"Whoa!" Gus cut in.  "Neither of you are going to grow radishes or anything else if you don't stop squabbling and let me look at your tractors.  McBain's motor seems to be frozen up, now let me see what the trouble is with this one."

"McBain must have slipped over last night and put metal in my gearbox."

"And who sneaked over last night and put emery dust in my motor?"

"Would have if I'd thought of it," Hogan admitted.

Gus, down on his knees, was removing the differential grease-drain plug from Hogan's gearbox.  "Guess it'll take about a week to get parts from the factory.  Then, let's see, a couple of days to install them.  Say about 10 days to get you boys running again."

McBain's rheumy eyes popped.  "Ten days!  Why, in 10 days it'll be too late to plant peas, that is, peas that'll grow right.  Hot weather'll catch them before they fill, and then . . ."

"And then," Hogan put in, "they'll sort of peter out.  They'll make up small and not sweet."

"That's right.  Just like those peas you shipped in from the South last year, Hogan, and made believe you'd grown 'em yourself."

"Shipped in from the South!"  Hogan took a threatening step forward.  "I'll have you know, Pig Weed, that I beat you fair and square last year.  I'm of half a mind to . . ."

"Stop it!"  Gus stepped between them.  "If you two will calm down a minute I'll show you both you can get your peas in -- and today."

"You will?"


"Well," Gus explained, "your tractors are identical.  McBain has a good chassis and gears, while you, Hogan, have a good motor.  Now, if I mount your motor on McBain's rig . . . "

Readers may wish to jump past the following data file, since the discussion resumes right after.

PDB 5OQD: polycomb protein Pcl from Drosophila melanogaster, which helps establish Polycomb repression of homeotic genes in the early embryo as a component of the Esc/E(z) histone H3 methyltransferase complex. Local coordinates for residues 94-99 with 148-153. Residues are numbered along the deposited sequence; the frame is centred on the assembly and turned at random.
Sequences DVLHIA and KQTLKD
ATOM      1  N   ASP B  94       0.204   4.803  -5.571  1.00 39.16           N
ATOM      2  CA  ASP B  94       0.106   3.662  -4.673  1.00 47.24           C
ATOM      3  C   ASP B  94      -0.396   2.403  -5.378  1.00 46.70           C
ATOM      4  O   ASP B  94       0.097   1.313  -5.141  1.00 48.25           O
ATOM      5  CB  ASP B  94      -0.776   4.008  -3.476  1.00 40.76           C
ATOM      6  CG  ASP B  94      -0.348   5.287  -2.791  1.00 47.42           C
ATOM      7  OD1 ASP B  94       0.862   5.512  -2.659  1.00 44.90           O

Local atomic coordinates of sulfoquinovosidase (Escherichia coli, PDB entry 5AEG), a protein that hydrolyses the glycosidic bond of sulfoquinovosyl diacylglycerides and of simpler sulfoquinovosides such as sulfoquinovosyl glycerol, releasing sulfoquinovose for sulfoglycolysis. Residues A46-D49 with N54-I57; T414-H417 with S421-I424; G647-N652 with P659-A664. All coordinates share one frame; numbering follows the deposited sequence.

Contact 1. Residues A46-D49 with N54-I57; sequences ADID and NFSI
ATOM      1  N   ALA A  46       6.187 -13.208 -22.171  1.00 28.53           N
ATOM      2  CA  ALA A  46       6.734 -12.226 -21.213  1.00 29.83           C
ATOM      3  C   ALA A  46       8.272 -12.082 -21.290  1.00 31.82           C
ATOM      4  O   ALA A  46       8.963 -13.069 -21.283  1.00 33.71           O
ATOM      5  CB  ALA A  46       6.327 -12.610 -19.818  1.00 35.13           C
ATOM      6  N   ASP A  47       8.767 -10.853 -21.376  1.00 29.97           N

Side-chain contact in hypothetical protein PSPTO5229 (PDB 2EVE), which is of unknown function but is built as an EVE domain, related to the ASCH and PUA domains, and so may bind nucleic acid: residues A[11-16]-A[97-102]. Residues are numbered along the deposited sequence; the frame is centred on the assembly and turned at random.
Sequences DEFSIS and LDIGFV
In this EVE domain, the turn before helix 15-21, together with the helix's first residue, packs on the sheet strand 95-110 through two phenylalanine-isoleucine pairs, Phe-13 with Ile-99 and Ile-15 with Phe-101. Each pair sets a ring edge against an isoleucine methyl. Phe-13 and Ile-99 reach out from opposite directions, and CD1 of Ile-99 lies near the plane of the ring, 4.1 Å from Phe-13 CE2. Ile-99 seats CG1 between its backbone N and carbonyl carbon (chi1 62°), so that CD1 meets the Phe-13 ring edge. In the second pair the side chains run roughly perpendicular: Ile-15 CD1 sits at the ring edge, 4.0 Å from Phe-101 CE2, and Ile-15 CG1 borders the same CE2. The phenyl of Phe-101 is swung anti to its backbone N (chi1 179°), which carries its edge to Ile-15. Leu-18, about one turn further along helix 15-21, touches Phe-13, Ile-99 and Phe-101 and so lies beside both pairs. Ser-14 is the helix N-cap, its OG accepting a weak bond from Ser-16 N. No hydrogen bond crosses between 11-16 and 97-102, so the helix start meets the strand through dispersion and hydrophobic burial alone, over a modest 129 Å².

"Not on your life," Hogan protested.

"Let Pig Weed rustle up his own motor.  Any time I deal with a character who'll sneak around jimmying folks' gears you'll know it."

"Is that so?" McBain yelled.  "And you can get your own gears.  Before I'll deal with a snake in the grass who sneaks over putting emery dust . . ."

"Time out," Gus said, holding up a hand.  "I'd say both of you green-thumbed idiots got so excited this morning you forgot something.  I'll bet McBain forgot to mix oil with the gas for his two-cycle motor.

And you, Hogan probably drained your gearbox last fall, just like the factory instruction book says, and then forgot to put grease back in.  Now . . . let me make one good tractor out of both of these."

Hogan shook his head.  "Nothing doing."

"But," McBain said uncertainly, "it might rain.  Hogan, and muddy up the ground again.  Ten days is a long time."

Hogan pulled at his whiskers.  "Come to think of it.  Pig Weed, maybe I did drain my gearbox last fall."

"Admit it, do you?"  McBain said.  "Well now, in that case, maybe I did forget to mix oil with my gasoline."

Gus held up two fingers in a V sign.

"Well, we won't get anywhere standing here chewing the fat.  Let's shift the motor."

"Let's," said McBain.

"Don't mind if we do," agreed Hogan.

Driving back to the Model Garage, Gus chuckled aloud to himself, wondering what McBain and Hogan would say if they knew he could have gotten the parts and installed them in a couple of hours.  But getting the two old gamecocks to work together, he figured, was more important.

Gus still had his own problem -- Sam Barton's Lincoln with the oil leak that meant no hunting trip.  His eyes strayed wistfully to the hunting scene on the wall calendar as he thought about the car.

An idea kept nudging him.  Then, suddenly, it clicked.  "Identical parts," he said aloud.

In the garage office, he thumbed through his parts manual, "Ah, here it is, Stan," he said, running a finger across a page.  "The crankshaft rear oil seal of the '57 Lincoln also fits '57 Fords.  And that means vice versa.  Get it, Stan?"

"Sure, boss, but this is Saturday and the Ford dealer . . . "

"Never mind the dealer.  What's your car?"

"Why, a '57 Ford . . . "  Then it dawned on him what Gus meant.  "No, not that."

"Yes, that.  Get going and switch those identical parts so I can go crow-shooting tomorrow."

Stan was finishing up when Gus came out of the office, a shotgun in each hand.

"Here's a gun for you, Stan," he said.

"Come along with us."